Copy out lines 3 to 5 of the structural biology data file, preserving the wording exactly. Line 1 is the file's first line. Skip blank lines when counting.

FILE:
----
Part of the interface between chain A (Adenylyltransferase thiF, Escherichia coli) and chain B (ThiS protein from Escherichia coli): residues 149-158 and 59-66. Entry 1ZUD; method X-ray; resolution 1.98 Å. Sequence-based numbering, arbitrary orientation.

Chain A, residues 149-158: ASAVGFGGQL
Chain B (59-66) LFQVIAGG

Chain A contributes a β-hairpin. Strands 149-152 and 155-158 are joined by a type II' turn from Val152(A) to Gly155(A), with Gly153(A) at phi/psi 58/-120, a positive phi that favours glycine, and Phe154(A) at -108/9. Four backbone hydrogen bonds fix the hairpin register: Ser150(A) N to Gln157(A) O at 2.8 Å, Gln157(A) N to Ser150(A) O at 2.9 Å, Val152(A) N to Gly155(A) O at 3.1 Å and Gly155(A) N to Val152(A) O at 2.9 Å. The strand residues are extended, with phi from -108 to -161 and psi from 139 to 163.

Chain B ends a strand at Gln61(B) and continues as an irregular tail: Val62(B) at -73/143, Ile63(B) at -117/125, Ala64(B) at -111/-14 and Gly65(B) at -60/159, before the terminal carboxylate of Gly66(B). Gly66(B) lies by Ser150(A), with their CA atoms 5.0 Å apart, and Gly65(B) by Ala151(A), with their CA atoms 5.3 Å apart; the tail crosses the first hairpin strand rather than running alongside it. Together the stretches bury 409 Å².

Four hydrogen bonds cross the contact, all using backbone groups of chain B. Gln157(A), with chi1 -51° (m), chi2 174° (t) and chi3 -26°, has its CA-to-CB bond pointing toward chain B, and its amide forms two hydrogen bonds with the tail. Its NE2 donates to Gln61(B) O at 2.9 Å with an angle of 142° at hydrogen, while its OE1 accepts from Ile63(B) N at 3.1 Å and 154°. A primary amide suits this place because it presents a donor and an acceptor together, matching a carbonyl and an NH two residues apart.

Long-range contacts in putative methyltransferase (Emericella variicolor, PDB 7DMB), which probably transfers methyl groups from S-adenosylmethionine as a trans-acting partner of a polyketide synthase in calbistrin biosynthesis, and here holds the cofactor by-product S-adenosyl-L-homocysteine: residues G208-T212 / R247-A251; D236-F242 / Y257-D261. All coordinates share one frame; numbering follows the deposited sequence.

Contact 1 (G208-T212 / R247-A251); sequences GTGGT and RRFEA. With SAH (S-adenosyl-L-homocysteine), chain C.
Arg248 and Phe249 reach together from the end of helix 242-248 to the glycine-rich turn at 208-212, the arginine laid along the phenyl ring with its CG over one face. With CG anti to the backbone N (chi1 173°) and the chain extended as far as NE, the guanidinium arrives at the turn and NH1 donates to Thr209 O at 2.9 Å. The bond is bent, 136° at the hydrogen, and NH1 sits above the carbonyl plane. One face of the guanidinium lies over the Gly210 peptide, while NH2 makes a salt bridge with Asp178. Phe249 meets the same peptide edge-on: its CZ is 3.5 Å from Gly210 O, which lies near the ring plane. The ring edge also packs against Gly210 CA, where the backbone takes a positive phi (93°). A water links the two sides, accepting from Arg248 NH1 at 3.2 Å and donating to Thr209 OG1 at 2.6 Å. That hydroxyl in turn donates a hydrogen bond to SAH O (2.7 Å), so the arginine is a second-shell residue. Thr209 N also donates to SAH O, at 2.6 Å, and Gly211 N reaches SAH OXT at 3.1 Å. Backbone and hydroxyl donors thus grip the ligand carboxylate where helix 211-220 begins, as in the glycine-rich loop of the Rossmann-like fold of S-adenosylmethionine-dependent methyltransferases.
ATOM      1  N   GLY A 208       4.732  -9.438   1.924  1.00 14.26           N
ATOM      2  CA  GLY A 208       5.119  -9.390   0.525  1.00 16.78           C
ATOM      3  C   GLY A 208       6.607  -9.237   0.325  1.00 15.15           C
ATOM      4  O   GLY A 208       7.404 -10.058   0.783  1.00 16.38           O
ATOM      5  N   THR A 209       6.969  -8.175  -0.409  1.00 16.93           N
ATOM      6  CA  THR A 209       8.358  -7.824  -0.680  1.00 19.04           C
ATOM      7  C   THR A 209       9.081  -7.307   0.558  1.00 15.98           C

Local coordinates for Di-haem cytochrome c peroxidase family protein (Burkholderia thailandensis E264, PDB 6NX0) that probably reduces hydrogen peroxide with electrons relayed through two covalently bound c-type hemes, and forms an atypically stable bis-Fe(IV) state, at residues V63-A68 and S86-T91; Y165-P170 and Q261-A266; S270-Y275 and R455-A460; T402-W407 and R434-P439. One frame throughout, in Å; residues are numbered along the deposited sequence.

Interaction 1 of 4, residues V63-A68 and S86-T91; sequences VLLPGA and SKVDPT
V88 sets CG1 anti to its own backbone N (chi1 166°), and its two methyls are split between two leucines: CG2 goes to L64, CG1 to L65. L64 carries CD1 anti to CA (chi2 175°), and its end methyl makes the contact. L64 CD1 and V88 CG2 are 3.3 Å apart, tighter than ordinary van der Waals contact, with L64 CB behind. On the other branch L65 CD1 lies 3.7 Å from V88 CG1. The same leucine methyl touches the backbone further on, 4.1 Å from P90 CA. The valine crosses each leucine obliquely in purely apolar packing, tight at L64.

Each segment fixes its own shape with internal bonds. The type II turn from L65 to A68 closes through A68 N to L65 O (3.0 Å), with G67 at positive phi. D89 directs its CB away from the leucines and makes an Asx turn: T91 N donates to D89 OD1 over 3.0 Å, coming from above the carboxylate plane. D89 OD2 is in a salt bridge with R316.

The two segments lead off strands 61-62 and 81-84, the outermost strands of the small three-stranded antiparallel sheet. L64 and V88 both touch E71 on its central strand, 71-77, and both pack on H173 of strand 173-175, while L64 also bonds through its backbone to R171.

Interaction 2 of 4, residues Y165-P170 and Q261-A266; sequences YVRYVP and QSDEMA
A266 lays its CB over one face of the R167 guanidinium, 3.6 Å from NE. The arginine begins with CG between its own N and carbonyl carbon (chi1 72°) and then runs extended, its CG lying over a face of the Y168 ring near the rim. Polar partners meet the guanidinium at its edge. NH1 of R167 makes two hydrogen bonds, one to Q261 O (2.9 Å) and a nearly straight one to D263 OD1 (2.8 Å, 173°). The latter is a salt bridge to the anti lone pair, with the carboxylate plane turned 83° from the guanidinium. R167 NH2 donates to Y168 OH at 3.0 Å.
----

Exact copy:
Chain B (59-66) LFQVIAGG

Chain A contributes a β-hairpin. Strands 149-152 and 155-158 are joined by a type II' turn from Val152(A) to Gly155(A), with Gly153(A) at phi/psi 58/-120, a positive phi that favours glycine, and Phe154(A) at -108/9. Four backbone hydrogen bonds fix the hairpin register: Ser150(A) N to Gln157(A) O at 2.8 Å, Gln157(A) N to Ser150(A) O at 2.9 Å, Val152(A) N to Gly155(A) O at 3.1 Å and Gly155(A) N to Val152(A) O at 2.9 Å. The strand residues are extended, with phi from -108 to -161 and psi from 139 to 163.

Chain B ends a strand at Gln61(B) and continues as an irregular tail: Val62(B) at -73/143, Ile63(B) at -117/125, Ala64(B) at -111/-14 and Gly65(B) at -60/159, before the terminal carboxylate of Gly66(B). Gly66(B) lies by Ser150(A), with their CA atoms 5.0 Å apart, and Gly65(B) by Ala151(A), with their CA atoms 5.3 Å apart; the tail crosses the first hairpin strand rather than running alongside it. Together the stretches bury 409 Å².